The Zeus3S chartplotter (available on Amazon.com) comes with all these features and works seamlessly in all weather conditions. 


  • Fast and advanced operating system: With its high-tech processor, you can easily load lots of charts and run radar and other essential controls simultaneously. 
  • Easy to use in all weather conditions: You can easily view information on the screen in bright sunlight and through polarized sunglasses. The screen can withstand sea spray and is durable enough. 
  • Excellent features for racing: The Zeus3S has a race panel and SailSteer to give you immediate and updated information on all aspects of the race. 


  • Pricey: The 9-inch (23 cm) Zeus model comes with all the bells and whistles and everything you need to win regattas, but it will set you back at over a few thousand dollars.

Best Software: Raymarine Axiom 7 Fish Finder

Raymarine’s Axion 7 Fish Finder (available on Amazon.com) is technically not a chartplotter, but its high-speed quad processor and built-in Navionics charts make it a top consideration for sailing. 

This unit’s advanced software and unique Raymarine applications can help even professional sailors navigate effortlessly. 

Unlike other chartplotters, this fish finder comes with a transducer, making it worth the price of a couple of hundred dollars you can expect to pay for it.  


  • Advanced software: The advanced software contains countless Navionics charts, and you have free access to Raymarine’s specialized fishfinding and navigation apps. 
  • Large and intuitive touchscreen: The Raymarine Axiom 7 Fish Finder has a large, intuitive, and high-definition touchscreen that displays information clearly.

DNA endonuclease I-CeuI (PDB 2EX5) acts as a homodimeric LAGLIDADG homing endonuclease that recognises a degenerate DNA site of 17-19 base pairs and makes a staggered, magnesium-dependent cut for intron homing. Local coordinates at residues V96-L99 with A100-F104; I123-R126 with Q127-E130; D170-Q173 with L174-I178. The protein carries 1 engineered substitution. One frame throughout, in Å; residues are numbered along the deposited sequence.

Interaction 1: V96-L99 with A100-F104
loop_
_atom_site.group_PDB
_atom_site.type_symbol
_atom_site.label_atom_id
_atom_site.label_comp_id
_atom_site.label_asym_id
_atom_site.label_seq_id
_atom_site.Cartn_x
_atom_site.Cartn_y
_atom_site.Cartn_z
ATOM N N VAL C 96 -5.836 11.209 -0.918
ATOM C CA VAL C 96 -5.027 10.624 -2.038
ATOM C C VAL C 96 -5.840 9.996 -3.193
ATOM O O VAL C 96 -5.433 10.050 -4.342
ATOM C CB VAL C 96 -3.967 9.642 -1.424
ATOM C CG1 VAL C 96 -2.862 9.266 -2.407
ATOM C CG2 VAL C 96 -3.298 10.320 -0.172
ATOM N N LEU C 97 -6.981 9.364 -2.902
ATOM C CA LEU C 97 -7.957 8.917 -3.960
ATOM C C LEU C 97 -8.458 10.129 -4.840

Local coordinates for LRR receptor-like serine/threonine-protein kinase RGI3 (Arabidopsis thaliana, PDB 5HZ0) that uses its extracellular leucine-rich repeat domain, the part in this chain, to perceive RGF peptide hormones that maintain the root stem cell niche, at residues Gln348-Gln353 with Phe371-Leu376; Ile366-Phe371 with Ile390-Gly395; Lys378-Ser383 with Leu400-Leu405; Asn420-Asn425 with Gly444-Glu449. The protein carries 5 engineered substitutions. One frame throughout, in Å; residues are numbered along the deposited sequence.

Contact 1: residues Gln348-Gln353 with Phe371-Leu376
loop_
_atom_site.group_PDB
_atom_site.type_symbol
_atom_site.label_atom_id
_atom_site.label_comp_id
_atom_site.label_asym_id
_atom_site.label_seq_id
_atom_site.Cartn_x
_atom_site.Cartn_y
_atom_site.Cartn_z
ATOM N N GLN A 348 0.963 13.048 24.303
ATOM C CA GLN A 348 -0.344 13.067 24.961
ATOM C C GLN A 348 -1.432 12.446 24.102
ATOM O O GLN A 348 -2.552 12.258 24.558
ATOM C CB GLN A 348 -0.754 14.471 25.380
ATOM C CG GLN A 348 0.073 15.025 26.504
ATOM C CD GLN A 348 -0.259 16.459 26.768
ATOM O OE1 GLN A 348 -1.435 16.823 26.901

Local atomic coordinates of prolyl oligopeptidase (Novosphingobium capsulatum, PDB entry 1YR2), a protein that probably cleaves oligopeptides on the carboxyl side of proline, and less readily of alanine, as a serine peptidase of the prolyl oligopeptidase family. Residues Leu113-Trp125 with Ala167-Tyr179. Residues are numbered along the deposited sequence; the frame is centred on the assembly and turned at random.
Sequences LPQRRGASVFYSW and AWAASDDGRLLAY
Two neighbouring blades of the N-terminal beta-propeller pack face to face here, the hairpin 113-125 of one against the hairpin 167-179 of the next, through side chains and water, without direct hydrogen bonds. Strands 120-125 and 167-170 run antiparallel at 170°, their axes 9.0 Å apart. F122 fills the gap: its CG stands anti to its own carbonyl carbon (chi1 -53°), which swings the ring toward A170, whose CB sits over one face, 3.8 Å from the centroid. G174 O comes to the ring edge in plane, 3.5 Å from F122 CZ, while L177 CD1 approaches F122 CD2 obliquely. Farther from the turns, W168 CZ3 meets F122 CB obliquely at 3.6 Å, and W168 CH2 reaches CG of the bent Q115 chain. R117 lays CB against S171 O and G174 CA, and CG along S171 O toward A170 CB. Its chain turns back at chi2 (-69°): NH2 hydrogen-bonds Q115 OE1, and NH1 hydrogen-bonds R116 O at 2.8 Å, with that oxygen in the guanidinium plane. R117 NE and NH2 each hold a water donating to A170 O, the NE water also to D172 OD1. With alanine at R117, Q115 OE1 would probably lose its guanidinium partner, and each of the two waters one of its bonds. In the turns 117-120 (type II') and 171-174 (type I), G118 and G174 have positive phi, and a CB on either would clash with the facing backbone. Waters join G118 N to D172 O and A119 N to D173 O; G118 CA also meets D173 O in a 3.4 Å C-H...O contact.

• Fast operating system: The modern quad processor means no lag when using the unit. 


  • Expensive: Most sailors and fishing enthusiasts would agree that spending a couple of hundred dollars on this fish finder is worth it due to the advanced software and built-in transducer. However, it may be too expensive for many occasional sailors. 
  • Time-consuming to get familiar with the Raymarine apps: Raymarine’s exceptional apps can help you find advanced navigational information and enhance your sailing experience. Unfortunately, it can take time to learn how to use them. 

Easiest To Use: Simrad G09 XSE Chartplotter

If you love sailing, you want to spend as much time as you can enjoying being on the waters and limited time navigating and operating your chartplotter. 

The Simrad G09 XSE 9-inch (23 cm) chartplotter (available on Amazon.com) has a large touchscreen for clear visibility and a simple interface. It comes with C-MAP Discover, and you can also mirror the screen with your smartphone or tablet.


  • User-friendly: This chartplotter has well-laid-out applications and clear sections for ease of use. 
  • Large and easy-to-read touchscreen: A simple glance at the large touchscreen is all you need to view your crucial navigational information.


  • Doesn’t come with a transducer: You can add a transducer to this device, but it will cost extra. 
  • Expensive: Some users question if spending just shy of $1000 is worth this device’s simplicity. 

Most Versatile: Lowrance Elite FS Series Fish Finder

Do you want a chartplotter that works well on the water for fishing and sailing but is equally as good when hiking and biking? If so, your best bet would be a versatile, three-in-one device. 

The Lowrance’s Elite FS Series Fish Finder (available on Amazon.com) works incredibly well for marine navigation due to its mapping options with Navionics and C-MAP. And its FishReveal technology makes fish finding easy.